In August 2007, a resident of Shelbyville earned global recognition for the central Indiana city. Upon the death of Japan’s Yone Minegawa that month, 114-year-old Hoosier Edna Scott Parker rose from the position of the nation’s oldest person to the world’s reigning supercentenarian.
Born April 20, 1893 on a farm near the Shelby County town of Bengal, Edna finished high school and obtained a teaching certificate from Franklin College. She taught in a two-room school in Smithland before marrying her neighbor Earl Parker in 1911, and retiring–as was the custom for married ladies in that era– from her fledgling career in the classroom for life on the farm. A widow since 1938, Edna Parker has also outlived her two sons, but can claim five grandchildren, 11 great-grandchildren, and innumerable great-great-grandchildren.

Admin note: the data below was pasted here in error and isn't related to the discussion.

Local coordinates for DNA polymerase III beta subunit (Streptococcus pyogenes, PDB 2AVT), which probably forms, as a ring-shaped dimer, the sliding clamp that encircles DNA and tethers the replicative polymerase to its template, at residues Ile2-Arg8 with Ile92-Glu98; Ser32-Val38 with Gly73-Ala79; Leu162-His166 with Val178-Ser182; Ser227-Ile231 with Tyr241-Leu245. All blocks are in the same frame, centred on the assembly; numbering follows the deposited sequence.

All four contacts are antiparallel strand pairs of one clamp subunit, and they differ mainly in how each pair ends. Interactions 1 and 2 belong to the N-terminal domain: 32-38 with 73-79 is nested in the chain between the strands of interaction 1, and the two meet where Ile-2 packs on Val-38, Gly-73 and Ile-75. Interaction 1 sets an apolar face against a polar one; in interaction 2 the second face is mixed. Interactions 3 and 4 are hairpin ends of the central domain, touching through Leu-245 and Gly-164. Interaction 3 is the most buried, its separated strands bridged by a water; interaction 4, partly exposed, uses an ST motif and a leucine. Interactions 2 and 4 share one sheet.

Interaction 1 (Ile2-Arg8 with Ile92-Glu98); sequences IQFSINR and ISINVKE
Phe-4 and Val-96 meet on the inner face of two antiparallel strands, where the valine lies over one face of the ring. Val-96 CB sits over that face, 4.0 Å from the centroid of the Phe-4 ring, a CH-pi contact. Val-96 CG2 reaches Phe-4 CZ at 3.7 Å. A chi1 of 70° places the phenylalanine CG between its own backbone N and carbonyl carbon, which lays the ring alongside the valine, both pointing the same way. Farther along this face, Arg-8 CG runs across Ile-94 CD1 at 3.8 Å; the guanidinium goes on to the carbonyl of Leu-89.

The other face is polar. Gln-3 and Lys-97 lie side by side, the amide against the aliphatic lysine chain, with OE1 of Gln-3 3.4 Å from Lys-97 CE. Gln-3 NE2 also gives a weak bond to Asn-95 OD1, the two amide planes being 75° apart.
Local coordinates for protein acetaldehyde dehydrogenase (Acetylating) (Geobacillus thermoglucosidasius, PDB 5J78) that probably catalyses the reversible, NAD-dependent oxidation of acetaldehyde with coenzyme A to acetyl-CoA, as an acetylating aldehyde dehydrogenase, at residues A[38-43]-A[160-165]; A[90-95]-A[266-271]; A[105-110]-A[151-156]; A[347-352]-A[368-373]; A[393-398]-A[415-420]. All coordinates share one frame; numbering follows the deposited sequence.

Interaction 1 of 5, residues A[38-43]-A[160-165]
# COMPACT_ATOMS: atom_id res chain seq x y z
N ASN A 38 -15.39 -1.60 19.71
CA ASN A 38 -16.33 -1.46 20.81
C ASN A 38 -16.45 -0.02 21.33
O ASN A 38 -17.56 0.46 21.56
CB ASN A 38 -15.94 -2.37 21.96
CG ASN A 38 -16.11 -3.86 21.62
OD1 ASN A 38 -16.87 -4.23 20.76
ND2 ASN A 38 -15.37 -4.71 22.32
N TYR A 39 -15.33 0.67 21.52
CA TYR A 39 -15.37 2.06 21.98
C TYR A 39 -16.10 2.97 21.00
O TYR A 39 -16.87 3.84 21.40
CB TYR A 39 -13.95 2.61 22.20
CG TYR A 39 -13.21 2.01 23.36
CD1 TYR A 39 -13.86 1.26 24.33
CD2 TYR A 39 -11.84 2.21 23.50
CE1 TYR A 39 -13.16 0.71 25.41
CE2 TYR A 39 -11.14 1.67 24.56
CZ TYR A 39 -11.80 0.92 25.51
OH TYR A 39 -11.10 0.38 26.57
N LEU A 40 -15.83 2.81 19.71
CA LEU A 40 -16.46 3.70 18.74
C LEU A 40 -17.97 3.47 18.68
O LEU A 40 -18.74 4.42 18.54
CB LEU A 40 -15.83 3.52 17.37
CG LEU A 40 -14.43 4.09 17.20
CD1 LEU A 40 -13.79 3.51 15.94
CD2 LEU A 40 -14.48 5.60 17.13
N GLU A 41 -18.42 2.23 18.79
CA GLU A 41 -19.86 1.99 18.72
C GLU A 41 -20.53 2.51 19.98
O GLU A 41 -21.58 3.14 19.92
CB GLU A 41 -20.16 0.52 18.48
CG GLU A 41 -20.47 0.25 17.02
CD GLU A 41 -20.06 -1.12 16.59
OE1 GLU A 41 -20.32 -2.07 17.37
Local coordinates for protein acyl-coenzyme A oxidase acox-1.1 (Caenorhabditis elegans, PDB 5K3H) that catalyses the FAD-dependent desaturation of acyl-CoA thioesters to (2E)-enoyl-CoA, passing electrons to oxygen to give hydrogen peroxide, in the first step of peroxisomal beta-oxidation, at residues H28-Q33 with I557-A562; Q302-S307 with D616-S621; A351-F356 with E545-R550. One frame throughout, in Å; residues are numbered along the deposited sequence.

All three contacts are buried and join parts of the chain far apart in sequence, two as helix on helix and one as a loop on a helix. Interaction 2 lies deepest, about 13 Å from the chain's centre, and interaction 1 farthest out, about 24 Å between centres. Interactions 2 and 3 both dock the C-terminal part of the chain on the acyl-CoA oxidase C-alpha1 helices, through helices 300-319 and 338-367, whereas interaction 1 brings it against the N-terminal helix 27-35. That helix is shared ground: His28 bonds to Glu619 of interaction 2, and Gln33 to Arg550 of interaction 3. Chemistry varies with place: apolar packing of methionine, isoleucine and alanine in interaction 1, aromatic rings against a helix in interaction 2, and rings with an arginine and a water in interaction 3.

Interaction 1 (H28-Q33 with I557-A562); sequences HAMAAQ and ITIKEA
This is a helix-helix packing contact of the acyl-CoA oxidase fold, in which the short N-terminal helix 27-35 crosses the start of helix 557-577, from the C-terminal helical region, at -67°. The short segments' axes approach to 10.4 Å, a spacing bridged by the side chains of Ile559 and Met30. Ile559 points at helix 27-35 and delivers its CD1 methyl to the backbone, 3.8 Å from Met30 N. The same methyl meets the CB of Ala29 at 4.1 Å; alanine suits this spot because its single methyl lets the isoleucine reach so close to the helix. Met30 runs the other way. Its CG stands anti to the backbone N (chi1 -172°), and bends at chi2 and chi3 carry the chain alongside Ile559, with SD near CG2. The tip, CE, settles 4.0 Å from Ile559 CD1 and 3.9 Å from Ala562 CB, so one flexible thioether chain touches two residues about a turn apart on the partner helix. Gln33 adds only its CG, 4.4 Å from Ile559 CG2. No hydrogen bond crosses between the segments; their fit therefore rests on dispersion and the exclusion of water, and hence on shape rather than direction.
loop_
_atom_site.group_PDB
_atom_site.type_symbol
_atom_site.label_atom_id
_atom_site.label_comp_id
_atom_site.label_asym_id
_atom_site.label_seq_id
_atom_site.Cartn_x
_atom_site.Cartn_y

She received congratulations from the White House on turning 113, when she was the fourth-ranked senior in the U.S. By her next birthday, she had assumed the mantle of the nation’s most senior citizen, receiving not only another letter from the President, but a visit from Governor Mitch Daniels, who presented Parker with the Sagamore of the Wabash award. The same occasion merited the attention of Guinness World Records, which documented an historic visit between Parker and Muncie resident Bertha Fry, age 113. The event broke a record for the “ highest aggregate age of two people meeting each other.”
Edna Parker lived on her Bengal-area farm until turning 100, when she moved to the Heritage House Convalescent Center in Shelbyville. Incidentally, Heritage House is home to another world’s record-holder: Sandy Allen, who at 7 feet 7 is the world’s tallest woman.